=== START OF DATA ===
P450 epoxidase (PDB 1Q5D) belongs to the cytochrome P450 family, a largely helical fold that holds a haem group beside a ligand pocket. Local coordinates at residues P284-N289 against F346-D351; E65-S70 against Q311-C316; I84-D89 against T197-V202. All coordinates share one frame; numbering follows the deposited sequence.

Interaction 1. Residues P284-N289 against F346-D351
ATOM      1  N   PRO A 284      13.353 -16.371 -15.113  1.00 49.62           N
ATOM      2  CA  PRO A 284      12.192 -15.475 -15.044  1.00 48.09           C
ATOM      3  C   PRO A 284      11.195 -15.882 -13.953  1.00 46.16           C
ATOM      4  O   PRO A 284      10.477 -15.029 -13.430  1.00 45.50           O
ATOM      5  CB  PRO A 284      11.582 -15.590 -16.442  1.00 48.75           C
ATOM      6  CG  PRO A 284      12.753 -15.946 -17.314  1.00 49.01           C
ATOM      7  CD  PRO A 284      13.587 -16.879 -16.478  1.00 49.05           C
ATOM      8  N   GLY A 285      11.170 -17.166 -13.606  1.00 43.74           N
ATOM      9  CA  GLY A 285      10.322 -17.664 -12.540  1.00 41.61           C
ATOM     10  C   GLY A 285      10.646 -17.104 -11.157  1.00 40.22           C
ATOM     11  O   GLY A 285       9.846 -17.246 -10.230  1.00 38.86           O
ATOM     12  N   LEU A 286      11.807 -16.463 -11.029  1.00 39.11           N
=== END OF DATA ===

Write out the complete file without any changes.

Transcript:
P450 epoxidase (PDB 1Q5D) belongs to the cytochrome P450 family, a largely helical fold that holds a haem group beside a ligand pocket. Local coordinates at residues P284-N289 against F346-D351; E65-S70 against Q311-C316; I84-D89 against T197-V202. All coordinates share one frame; numbering follows the deposited sequence.

Interaction 1. Residues P284-N289 against F346-D351
ATOM      1  N   PRO A 284      13.353 -16.371 -15.113  1.00 49.62           N
ATOM      2  CA  PRO A 284      12.192 -15.475 -15.044  1.00 48.09           C
ATOM      3  C   PRO A 284      11.195 -15.882 -13.953  1.00 46.16           C
ATOM      4  O   PRO A 284      10.477 -15.029 -13.430  1.00 45.50           O
ATOM      5  CB  PRO A 284      11.582 -15.590 -16.442  1.00 48.75           C
ATOM      6  CG  PRO A 284      12.753 -15.946 -17.314  1.00 49.01           C
ATOM      7  CD  PRO A 284      13.587 -16.879 -16.478  1.00 49.05           C
ATOM      8  N   GLY A 285      11.170 -17.166 -13.606  1.00 43.74           N
ATOM      9  CA  GLY A 285      10.322 -17.664 -12.540  1.00 41.61           C
ATOM     10  C   GLY A 285      10.646 -17.104 -11.157  1.00 40.22           C
ATOM     11  O   GLY A 285       9.846 -17.246 -10.230  1.00 38.86           O
ATOM     12  N   LEU A 286      11.807 -16.463 -11.029  1.00 39.11           N